A Challenging And Worthwhile Objective
Last week ENCODE hosted a three-day Research Applications and Users Meeting for the broader research community. The Encyclopedia of DNA Elements (ENCODE) Consortium is a global collaboration of research groups funded by the National Human Genome Research Institute (NHGRI). Members of the ENCODE Consortium are addressing the challenge of creating a catalog of the functional elements of the human genome that will provide a foundation for studying the genomic basis of human biology and disease.
For Phase 3, the ENCODE Consortium project is using next-generation technologies and methods to expand the size and scope of catalog content created in earlier phases. ENCODE’s Phase 3 analysis will require approximately millions computing core hours and will generate nearly one petabyte of raw data over the next 18 months. It is hardly surprising then, that in addition to keynote lectures and presentations by distinguished speakers, the ENCODE 2015 meeting agenda was packed with hands-on workshops and tutorials designed to provide attendees the knowledge and skills they will need to access, navigate, and analyze ENCODE data. As announced last week, the ENCODE Consortium’s Data Coordination Center (DCC), located at Stanford University, has adopted the DNAnexus platform, enabling virtually unlimited access to data and bioinformatics tools in support of Phase 3 research.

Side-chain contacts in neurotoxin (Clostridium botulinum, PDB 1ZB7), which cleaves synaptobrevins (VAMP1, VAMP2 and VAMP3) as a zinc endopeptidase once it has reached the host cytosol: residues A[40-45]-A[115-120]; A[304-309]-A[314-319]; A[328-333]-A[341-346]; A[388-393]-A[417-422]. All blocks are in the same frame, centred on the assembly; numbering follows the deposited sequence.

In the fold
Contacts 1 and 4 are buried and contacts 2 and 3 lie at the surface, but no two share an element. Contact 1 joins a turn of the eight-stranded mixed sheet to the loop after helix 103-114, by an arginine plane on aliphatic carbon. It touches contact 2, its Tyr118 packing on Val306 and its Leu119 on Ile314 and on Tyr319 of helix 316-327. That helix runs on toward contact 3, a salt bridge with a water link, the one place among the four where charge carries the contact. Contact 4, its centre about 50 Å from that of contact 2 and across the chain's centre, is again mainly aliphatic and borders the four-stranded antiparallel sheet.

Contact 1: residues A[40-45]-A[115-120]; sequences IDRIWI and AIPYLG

Seamless Live Demo
Many large-scale genomics studies have been limited by the lack of required computational power and collaborative data management infrastructure. The power of the DNAnexus platform was demonstrated firsthand when roughly 150 ENCODE workshop attendees, using the DNAnexus platform, launched the RNA-Seq processing pipeline in unison on a sample dataset. While the ensuing demand for data retrieval and processing would bog down a typical institutional computing resource for hours or days, possibly “freezing out” any additional user requests during that time, the cloud-based DNAnexus platform simply scaled, as usual, to meet demand. Every workshop participant’s workflow was processed at full speed.
More Than Scale
Although a scalable solution capable of processing thousands of datasets was a key requirement for the DCC, it was not the only factor in its decision. The development of version-controlled ENCODE pipelines is a priority in the current phase of the ENCODE project to ensure that data released to the public are consistently processed. Tasked with centralizing the project’s raw sequencing data with uniform metadata standards and bioinformatics analysis, the DCC will also take advantage of the DNAnexus platform to supply the Consortium with a secure and unified platform already connecting thousands of scientists around the world, and to provide transparency, reproducibility, and data provenance for consistency amongst ENCODE pipelines and results. Stanford has open-sourced the ENCODE pipelines on GitHub, and they are also available in a public project on the DNAnexus platform, along with other public data and pipelines.
DNAnexus is proud to support Stanford University, the ENCODE DCC, which serves as a data warehouse and processing hub for the ENCODE project. We believe cloud-based solutions for genome projects will have a blockbuster impact on accelerating genomic medicine.